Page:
BBC Home
Explore the BBC
BBC News
Launch consoleBBC NEWS CHANNEL
Last Updated: Wednesday, 16 May 2007, 10:04 GMT 11:04 UK
Super sherpa's new Everest record
Appa Sherpa
Appa Sherpa first climbed Mt Everest in 1989
A Nepali sherpa has climbed Mt Everest for a 17th time, beating his own record for most successful ascents of the world's highest peak, officials say.

Appa Sherpa, 46, reached the 8,850m (29,035ft) summit with seven other sherpas and a foreign climber, the Nepal Mountaineering Association said.

The so-called "super sherpas" were on a climb to raise money for children of Nepalese mountain guides.

More than 1,400 people have climbed the peak since it was first scaled in 1953.

More than 180 have died while attempting to reach the summit.

Charity climb

"Despite bad weather, Appa Sherpa and seven others from his team reached the top of Everest," the president of the Nepal Mountaineering Association Ang Tsering Sherpa told the AFP news agency.

Mount Everest
More than 1,400 people have scaled the peak

Other climbers to scale the mountain on Wednesday included Appa's climbing partner, Lakpa Gyelu, who climbed the mountain for the 13th time.

Lakpa Gyelu joined hands with Appa Sherpa for the climb to "highlight the role of the sherpas and the Nepali people since the historic summit of Sir Edmund Hillary and Tenzing Norgay Sherpa in 1953", according to the super sherpas website.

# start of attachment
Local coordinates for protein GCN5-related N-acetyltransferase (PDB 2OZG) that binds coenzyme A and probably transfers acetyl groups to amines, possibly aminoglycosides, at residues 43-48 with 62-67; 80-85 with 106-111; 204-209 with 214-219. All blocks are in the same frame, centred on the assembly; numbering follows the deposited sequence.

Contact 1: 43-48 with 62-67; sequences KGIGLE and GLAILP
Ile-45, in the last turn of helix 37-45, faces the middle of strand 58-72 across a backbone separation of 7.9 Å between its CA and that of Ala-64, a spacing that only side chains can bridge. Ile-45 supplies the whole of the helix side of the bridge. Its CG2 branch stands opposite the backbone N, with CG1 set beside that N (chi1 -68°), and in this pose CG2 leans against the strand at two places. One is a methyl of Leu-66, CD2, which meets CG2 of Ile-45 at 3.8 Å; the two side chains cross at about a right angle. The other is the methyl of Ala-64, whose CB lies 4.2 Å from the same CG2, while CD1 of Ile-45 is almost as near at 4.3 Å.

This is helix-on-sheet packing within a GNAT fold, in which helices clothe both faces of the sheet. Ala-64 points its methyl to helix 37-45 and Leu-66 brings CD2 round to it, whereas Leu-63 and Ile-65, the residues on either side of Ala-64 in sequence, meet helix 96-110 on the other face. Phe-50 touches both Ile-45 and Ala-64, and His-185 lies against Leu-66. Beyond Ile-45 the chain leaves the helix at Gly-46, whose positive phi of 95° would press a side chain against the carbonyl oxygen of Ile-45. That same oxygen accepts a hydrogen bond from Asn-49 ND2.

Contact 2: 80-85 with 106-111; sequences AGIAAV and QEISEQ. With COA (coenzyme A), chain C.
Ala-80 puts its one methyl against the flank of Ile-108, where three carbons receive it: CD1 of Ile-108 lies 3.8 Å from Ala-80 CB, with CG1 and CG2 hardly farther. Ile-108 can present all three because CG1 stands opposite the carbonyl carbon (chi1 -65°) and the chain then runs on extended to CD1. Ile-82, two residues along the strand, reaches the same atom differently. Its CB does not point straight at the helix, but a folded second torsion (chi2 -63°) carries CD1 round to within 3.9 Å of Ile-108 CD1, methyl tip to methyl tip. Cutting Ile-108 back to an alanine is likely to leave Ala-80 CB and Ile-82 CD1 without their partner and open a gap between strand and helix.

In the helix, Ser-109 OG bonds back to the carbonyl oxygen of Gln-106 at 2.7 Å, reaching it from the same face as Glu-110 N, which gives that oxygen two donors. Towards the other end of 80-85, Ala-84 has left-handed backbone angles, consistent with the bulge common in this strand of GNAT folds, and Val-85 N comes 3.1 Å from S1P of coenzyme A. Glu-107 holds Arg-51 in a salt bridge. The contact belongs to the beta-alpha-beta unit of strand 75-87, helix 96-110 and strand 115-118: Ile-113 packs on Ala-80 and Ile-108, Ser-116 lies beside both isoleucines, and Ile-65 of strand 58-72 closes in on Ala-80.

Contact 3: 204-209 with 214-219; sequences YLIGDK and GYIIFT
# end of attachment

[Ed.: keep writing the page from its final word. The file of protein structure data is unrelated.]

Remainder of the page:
Sherpas, local Himalayan tribesmen, have been used as guides and porters by mountaineering teams climbing Everest.

Appa first climbed the mountain in 1989.

He has used the money from each ascent to feed his family and put his four children through school.

He came out of retirement in 2003 to climb the peak again for the 50th anniversary of the first climb.

Sherpa breaks own Everest record
17 May 04 |  South Asia
Everest half-century celebrated
30 May 03 |  South Asia


The BBC is not responsible for the content of external internet sites

Has China's housing bubble burst?
How the world's oldest clove tree defied an empire
Why Royal Ballet principal Sergei Polunin quit


Americas Africa Europe Middle East South Asia Asia Pacific